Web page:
Countess Dracula was Peter Sasdy’s second Hammer horror film, the company having been quite pleased with his initial effort, Taste the Blood of Dracula. In fact Hammer were so pleased they allowed the Hungarian-born director to choose the next project he did for them. This was to be a movie based on the infamous real-life Hungarian Countess Erzsébet Báthory, generally believed to be the most horrific female serial killer in history. Báthory was accused of the murder of hundreds of young girls and the legend grew up that she bathed in their blood in order to keep her youthful good looks. Erzsébet Báthory is likely to have been one of the main inspirations for central European legends of the vampire.
This was obviously a perfect subject for a horror movie. Sasdy and producer Alexander Paal came up with a treatment which Hammer liked and Jeremy Paul was given the task of writing the screenplay.
Sasdy had done a lot of television work for the BBC including quite a number of successful adaptations of literary classics. He brought with them a number of key people with whom he had worked at the BBC, including costume designer Raymond Hughes and production designer Philip Harrison. Having worked on very tight BBC budgets they knew how to make a production look lavish without spending very much money. As a result Countess Dracula looks more expensive and more sumptuous than the average Hammer production even though it was made on the usual very parsimonious Hammer budget.
Sasdy brought a rather different and fresh approach to the Hammer gothic horror film and Countess Dracula has a distinctive feel compared to the other Hammer female vampire movies of the 70s.
The actual facts of Erzsébet Báthory’s life and crimes will never be known with certainty but this movie tries to take a fairly serious historical approach to the subject. In the movie the countess (played by Ingrid Pitt) is an ageing woman who discovers quite by accident that the blood of young girls can restore her youthful appearance. She is a woman who is unwilling to accept the idea of growing old gracefully and once she discovers this secret she is determined to remain youthful forever. Unfortunately the effects of the treatment are only temporary, which means she is going to need a constant supply of virgins (the girls must be virgins or the treatment will not work). To ensure her supply of virgins she enlists the somewhat reluctant help of her steward (and old lover) Captain Dobi (Nigel Green).
The countess is determined to stay young because she has found a new lover, a dashing young hussar officer, Lieutenant Imre Toth (Sandor Elès). This of course does not please Captain Dobi but he is so hopelessly in love with her that she has no difficulty persuading him to aid her.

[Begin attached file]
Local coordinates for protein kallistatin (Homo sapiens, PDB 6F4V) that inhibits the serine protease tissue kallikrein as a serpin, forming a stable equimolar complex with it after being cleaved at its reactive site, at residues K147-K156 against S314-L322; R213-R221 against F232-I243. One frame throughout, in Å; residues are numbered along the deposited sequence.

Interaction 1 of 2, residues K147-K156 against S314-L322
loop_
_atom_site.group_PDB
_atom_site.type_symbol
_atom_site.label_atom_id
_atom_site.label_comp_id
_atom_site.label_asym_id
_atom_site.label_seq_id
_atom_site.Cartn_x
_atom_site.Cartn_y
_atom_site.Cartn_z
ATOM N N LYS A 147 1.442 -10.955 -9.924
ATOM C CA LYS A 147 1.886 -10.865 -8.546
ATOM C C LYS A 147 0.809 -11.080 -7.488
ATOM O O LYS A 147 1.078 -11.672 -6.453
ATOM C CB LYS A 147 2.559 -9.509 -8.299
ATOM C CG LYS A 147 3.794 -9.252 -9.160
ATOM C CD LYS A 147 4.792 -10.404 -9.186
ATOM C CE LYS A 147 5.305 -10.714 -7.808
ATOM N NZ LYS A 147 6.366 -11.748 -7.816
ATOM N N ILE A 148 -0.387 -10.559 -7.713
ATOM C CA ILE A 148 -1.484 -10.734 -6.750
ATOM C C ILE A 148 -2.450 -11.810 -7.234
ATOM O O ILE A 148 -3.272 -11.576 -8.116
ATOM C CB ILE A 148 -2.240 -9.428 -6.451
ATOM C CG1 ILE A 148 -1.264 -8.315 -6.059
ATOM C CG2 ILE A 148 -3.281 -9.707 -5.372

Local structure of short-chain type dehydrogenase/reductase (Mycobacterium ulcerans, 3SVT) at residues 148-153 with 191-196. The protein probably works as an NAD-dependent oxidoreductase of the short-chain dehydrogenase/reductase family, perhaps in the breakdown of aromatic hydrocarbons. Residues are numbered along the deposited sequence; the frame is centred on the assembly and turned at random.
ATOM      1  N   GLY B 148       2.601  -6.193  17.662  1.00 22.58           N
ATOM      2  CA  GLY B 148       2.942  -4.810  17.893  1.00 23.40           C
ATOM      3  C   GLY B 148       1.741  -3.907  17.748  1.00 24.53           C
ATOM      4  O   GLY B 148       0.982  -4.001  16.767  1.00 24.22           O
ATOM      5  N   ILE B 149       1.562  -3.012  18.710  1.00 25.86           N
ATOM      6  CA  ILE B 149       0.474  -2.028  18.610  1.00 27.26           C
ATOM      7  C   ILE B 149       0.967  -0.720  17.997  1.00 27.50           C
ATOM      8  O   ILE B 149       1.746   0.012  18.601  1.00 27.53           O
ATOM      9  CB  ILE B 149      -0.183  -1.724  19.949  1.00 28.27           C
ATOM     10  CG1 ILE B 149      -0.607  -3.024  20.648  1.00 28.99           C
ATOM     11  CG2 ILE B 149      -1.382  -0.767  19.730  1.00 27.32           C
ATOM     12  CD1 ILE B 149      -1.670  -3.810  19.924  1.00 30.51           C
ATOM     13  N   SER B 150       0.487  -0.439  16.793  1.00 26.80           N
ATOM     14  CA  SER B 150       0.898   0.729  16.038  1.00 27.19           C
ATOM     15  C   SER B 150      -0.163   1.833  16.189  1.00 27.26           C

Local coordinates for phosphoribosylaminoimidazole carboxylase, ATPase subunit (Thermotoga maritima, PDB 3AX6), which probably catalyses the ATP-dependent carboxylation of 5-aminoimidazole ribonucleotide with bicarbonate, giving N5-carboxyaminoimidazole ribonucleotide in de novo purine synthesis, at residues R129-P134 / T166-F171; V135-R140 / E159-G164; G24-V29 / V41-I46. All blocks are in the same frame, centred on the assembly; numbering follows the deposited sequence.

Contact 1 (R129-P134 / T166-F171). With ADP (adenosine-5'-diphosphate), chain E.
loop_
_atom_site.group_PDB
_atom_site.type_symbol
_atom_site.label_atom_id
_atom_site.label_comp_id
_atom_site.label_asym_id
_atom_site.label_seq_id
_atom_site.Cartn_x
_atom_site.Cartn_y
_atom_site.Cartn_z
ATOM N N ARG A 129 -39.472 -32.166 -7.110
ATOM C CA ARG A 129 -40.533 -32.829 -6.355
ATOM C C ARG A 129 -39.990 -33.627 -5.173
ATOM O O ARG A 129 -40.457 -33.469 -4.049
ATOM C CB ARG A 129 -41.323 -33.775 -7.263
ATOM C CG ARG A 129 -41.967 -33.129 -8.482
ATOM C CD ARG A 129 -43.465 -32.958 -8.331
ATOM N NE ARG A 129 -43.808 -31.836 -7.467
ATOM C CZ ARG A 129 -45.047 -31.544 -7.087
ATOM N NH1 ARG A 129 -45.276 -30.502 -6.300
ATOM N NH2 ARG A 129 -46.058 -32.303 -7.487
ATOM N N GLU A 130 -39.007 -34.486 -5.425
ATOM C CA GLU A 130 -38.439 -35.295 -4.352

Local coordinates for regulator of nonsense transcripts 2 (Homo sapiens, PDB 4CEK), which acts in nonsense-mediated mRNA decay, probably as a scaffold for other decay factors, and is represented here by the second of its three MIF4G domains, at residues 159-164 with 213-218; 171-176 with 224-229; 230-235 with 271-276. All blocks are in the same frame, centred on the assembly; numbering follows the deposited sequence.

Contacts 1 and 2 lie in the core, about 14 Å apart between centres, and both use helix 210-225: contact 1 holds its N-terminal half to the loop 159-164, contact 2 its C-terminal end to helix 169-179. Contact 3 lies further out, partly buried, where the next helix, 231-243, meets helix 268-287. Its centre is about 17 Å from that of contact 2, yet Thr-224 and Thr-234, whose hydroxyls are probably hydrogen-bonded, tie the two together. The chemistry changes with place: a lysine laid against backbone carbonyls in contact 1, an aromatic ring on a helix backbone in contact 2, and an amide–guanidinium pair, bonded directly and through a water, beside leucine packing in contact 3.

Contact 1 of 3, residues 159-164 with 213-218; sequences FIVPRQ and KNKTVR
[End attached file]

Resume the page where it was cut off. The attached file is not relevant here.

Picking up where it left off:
A possible complication is the imminent arrival of the countess’s daughter Ilona (Lesley-Anne Down). To Erzsébet Báthory her daughter is merely a potential rival so she has to be removed from the scene. Of course it will eventually be impossible to hide the fact that so many young women have been disappearing without trace, and the tensions between the countess, Captain Dobi and Lieutenant Toth are also bound to come to a head.
Ingrid Pitt has to play the countess as both an old woman and a young woman and she does a fine job. The makeup effects work well although Pitt felt (with some justification) that the young countess should have been made to took more convincingly 17th century. Hammer however clearly wanted Pitt to look as glamorous as possible and in box-office terms they were no doubt correct.
Nigel Green was an actor whose self-destructiveness prevented him from achieving the major stardom that his talents deserved. He gives a wonderfully entertaining bravura performance but he also brings out the subtle nuances of Dobi’s emotional and sexual enslavement to the evil countess. Maurice Denham is a delight as the elderly scholar Master Fabio who knows what the countess is up to but whose own motivations are rather murky. The supporting cast is extremely strong and this adds to the feel of quality that this movie possesses.
The sets are magnificent. This is probably the best-looking Hammer movie of the 70s, and it not only looks good it also looks authentically exotic and middle European. The costumes are superb - Nigel Green really does look splendidly imposing in his Hungarian uniform.
Synapse have done a fine job with their Blu-Ray/DVD combo release of this film. The transfer is excellent, there’s a terrific audio commentary featuring director Peter Sasdy, star Ingrid Pitt and screenwriter Jeremy Paul, a documentary on Ingrid Pitt’s career and an audio interview with the iconic horror star.
In the early 70s Hammer tried to breathe new life into their gothic horror cycle with some extremely interesting movies that broke free of the rigid Hammer formula. And they did so rather successfully, in artistic terms at least. Blood from the Mummy’s Tomb, Dr Jekyll and Sister Hyde, Hands of the Ripper, The Vampire Lovers and Vampire Circus were all splendid movies and Countess Dracula is one of their most successful efforts from this period. Highly recommended.